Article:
Sunday, April 17, 2011

Web Cam Archives

Trying to edit a walk cycle is confusing for me. It involves a lot of draw -> scan -> edit -> print -> rinse and repeat. I wish there was some way I could test an animation without scanning everything. What I need is a lunchbox. I've already got a camera. Or even a web cam with a stop motion program like what I used to have on the old Win 98 computer. I used to have a set up where I could sit the paper upright and click each drawing in. The quality wasn't good, but at least I could see what I'd drawn. I did do some originals, but the only stuff I kept on file was the stuff that was copied frame by frame from a vhs recording, mostly from Sailor Moon. I believe it dates back to the 2000s, high school. I would pause the tape and sketch out the frames and then ink them with a Sharpie. Here's a few of them.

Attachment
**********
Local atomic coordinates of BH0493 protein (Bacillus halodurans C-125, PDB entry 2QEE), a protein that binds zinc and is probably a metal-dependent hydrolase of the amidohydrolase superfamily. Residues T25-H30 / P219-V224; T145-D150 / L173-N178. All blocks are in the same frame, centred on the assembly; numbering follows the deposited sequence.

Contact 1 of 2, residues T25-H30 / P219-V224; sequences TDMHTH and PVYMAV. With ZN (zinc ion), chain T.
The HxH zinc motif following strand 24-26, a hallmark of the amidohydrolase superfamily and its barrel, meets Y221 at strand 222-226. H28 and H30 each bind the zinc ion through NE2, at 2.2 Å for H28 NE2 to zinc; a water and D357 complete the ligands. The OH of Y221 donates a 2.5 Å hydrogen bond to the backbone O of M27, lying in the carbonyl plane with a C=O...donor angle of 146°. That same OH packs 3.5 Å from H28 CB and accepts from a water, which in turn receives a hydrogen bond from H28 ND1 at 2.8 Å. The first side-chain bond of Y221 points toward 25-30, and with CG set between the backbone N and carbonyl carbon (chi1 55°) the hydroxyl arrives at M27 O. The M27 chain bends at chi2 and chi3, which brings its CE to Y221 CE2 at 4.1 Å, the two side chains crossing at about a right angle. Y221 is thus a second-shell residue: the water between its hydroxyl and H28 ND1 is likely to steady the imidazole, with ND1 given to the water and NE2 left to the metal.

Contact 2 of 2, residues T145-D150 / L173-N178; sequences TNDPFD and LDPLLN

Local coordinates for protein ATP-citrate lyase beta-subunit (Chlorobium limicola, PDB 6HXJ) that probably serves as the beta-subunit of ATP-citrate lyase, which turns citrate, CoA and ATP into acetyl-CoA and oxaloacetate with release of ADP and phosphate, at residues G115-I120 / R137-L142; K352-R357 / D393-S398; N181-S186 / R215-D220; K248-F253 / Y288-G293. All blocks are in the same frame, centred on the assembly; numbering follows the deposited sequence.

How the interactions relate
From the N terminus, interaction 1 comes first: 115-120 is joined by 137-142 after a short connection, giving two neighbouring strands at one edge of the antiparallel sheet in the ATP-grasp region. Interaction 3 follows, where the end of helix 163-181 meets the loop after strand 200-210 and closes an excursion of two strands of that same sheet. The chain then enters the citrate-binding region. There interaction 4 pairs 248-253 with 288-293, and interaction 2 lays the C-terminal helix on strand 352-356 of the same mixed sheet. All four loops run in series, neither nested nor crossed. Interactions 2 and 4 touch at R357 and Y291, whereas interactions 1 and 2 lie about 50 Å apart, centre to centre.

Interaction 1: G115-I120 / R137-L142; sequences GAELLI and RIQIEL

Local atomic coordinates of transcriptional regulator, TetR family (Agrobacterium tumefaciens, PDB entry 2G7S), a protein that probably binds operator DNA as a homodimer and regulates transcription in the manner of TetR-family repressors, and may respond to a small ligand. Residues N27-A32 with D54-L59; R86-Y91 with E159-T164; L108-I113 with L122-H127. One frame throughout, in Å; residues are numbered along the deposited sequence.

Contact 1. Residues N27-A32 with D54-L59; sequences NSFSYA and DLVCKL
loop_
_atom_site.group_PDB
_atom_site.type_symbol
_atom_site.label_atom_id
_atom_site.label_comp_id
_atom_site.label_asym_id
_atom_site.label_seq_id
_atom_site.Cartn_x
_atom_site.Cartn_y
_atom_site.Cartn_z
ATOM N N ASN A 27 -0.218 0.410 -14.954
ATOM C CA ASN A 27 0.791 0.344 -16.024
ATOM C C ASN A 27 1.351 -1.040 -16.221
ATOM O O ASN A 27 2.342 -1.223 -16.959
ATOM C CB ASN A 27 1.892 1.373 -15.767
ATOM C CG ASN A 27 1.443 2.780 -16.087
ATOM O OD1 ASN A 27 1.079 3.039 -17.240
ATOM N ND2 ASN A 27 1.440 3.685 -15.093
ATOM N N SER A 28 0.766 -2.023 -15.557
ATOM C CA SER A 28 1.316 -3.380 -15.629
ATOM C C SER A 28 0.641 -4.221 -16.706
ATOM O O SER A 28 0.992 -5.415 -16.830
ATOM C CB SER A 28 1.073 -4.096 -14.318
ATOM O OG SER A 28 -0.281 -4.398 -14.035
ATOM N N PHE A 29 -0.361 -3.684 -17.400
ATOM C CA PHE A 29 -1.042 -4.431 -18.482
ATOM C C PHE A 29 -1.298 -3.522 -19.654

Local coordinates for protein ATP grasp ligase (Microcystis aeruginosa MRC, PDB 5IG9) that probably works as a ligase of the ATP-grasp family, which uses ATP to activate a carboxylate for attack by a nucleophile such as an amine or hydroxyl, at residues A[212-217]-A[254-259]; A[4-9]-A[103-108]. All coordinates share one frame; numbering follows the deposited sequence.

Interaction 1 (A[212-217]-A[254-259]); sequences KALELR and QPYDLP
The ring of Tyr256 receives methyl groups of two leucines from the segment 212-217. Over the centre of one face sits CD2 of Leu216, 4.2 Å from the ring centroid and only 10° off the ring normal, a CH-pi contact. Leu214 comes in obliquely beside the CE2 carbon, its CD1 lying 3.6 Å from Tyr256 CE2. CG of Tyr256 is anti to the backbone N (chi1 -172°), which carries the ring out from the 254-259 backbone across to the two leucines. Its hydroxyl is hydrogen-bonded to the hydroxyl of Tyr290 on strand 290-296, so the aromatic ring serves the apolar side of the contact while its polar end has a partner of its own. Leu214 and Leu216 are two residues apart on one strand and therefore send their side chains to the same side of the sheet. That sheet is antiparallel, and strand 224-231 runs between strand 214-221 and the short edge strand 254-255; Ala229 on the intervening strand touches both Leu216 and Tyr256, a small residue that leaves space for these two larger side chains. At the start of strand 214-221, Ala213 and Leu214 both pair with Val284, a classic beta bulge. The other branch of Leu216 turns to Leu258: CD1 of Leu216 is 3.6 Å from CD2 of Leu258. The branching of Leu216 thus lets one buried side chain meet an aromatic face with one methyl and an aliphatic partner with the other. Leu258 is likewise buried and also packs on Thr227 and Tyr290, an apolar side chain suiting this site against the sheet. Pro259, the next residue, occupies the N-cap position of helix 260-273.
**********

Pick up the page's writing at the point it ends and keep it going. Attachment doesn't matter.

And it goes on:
I didn't finish this one, it was getting tedious.
You can see where the paper is bent and the reflection from the scanner on Jupiter.

This video looks cut off at the end, but you get the picture.

Doing this sort of thing actually helped me understand how Japanese animation works. It's a mix of slow closely resembling frames and fast paced frames that all look very different. It gives a nice actiony effect but it is an easier type of animation to pull off than if you were trying to do a consistent medium-paced movement.

1 comment:

  1. I set up my own crappy line tester too at home. I had this webcam that was part of a cheap kids animation kit called 'digital blue' i think. I then used software called 'flipbook' which i think a trial version was on download.cnet. Did the business, but not sure if it would all work on Windows 7. Still annoyed that I cant use Adobe premiere 6.5 to edit my videos properly now.